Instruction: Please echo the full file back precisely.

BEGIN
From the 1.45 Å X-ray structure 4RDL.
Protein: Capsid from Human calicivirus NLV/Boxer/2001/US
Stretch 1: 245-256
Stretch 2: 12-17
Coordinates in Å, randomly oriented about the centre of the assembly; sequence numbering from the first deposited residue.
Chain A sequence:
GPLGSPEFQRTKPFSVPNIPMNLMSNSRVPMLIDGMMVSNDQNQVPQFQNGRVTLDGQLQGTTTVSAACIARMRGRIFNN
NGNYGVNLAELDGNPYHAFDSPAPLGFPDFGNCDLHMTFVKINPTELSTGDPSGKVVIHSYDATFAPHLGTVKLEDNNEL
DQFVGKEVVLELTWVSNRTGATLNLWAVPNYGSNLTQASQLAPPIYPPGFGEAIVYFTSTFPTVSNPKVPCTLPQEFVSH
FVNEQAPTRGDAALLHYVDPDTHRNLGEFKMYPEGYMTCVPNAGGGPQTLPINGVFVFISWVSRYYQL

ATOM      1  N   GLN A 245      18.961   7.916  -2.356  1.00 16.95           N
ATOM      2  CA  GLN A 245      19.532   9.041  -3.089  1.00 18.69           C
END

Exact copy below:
From the 1.45 Å X-ray structure 4RDL.
Protein: Capsid from Human calicivirus NLV/Boxer/2001/US
Stretch 1: 245-256
Stretch 2: 12-17
Coordinates in Å, randomly oriented about the centre of the assembly; sequence numbering from the first deposited residue.
Chain A sequence:
GPLGSPEFQRTKPFSVPNIPMNLMSNSRVPMLIDGMMVSNDQNQVPQFQNGRVTLDGQLQGTTTVSAACIARMRGRIFNN
NGNYGVNLAELDGNPYHAFDSPAPLGFPDFGNCDLHMTFVKINPTELSTGDPSGKVVIHSYDATFAPHLGTVKLEDNNEL
DQFVGKEVVLELTWVSNRTGATLNLWAVPNYGSNLTQASQLAPPIYPPGFGEAIVYFTSTFPTVSNPKVPCTLPQEFVSH
FVNEQAPTRGDAALLHYVDPDTHRNLGEFKMYPEGYMTCVPNAGGGPQTLPINGVFVFISWVSRYYQL

ATOM      1  N   GLN A 245      18.961   7.916  -2.356  1.00 16.95           N
ATOM      2  CA  GLN A 245      19.532   9.041  -3.089  1.00 18.69           C